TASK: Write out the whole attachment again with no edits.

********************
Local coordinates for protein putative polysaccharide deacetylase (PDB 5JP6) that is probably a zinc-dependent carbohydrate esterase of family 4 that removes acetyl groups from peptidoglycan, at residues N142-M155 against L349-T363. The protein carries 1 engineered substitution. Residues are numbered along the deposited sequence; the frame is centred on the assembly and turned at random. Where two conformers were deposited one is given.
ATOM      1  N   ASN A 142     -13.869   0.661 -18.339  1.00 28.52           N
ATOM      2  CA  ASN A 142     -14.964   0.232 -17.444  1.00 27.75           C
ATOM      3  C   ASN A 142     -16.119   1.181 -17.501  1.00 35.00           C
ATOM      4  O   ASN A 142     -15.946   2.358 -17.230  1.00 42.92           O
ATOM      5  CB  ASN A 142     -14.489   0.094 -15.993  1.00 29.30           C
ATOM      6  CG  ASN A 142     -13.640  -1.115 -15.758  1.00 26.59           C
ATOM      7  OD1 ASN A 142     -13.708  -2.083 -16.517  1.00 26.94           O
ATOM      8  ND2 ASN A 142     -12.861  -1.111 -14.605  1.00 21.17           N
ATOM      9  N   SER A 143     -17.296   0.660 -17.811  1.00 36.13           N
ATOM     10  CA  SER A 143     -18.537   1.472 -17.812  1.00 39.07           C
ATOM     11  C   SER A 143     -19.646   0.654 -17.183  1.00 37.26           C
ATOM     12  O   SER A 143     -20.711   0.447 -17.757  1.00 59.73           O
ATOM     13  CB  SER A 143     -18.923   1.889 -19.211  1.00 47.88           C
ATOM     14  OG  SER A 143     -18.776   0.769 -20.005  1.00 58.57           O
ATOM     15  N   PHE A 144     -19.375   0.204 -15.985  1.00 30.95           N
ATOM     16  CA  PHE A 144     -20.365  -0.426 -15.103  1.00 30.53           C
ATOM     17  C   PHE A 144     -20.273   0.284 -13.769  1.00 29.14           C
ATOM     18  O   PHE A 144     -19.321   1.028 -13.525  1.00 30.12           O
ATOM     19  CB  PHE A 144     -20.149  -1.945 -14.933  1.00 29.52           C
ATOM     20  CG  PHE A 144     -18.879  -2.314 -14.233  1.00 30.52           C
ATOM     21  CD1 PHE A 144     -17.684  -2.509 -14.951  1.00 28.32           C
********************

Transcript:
Local coordinates for protein putative polysaccharide deacetylase (PDB 5JP6) that is probably a zinc-dependent carbohydrate esterase of family 4 that removes acetyl groups from peptidoglycan, at residues N142-M155 against L349-T363. The protein carries 1 engineered substitution. Residues are numbered along the deposited sequence; the frame is centred on the assembly and turned at random. Where two conformers were deposited one is given.
ATOM      1  N   ASN A 142     -13.869   0.661 -18.339  1.00 28.52           N
ATOM      2  CA  ASN A 142     -14.964   0.232 -17.444  1.00 27.75           C
ATOM      3  C   ASN A 142     -16.119   1.181 -17.501  1.00 35.00           C
ATOM      4  O   ASN A 142     -15.946   2.358 -17.230  1.00 42.92           O
ATOM      5  CB  ASN A 142     -14.489   0.094 -15.993  1.00 29.30           C
ATOM      6  CG  ASN A 142     -13.640  -1.115 -15.758  1.00 26.59           C
ATOM      7  OD1 ASN A 142     -13.708  -2.083 -16.517  1.00 26.94           O
ATOM      8  ND2 ASN A 142     -12.861  -1.111 -14.605  1.00 21.17           N
ATOM      9  N   SER A 143     -17.296   0.660 -17.811  1.00 36.13           N
ATOM     10  CA  SER A 143     -18.537   1.472 -17.812  1.00 39.07           C
ATOM     11  C   SER A 143     -19.646   0.654 -17.183  1.00 37.26           C
ATOM     12  O   SER A 143     -20.711   0.447 -17.757  1.00 59.73           O
ATOM     13  CB  SER A 143     -18.923   1.889 -19.211  1.00 47.88           C
ATOM     14  OG  SER A 143     -18.776   0.769 -20.005  1.00 58.57           O
ATOM     15  N   PHE A 144     -19.375   0.204 -15.985  1.00 30.95           N
ATOM     16  CA  PHE A 144     -20.365  -0.426 -15.103  1.00 30.53           C
ATOM     17  C   PHE A 144     -20.273   0.284 -13.769  1.00 29.14           C
ATOM     18  O   PHE A 144     -19.321   1.028 -13.525  1.00 30.12           O
ATOM     19  CB  PHE A 144     -20.149  -1.945 -14.933  1.00 29.52           C
ATOM     20  CG  PHE A 144     -18.879  -2.314 -14.233  1.00 30.52           C
ATOM     21  CD1 PHE A 144     -17.684  -2.509 -14.951  1.00 28.32           C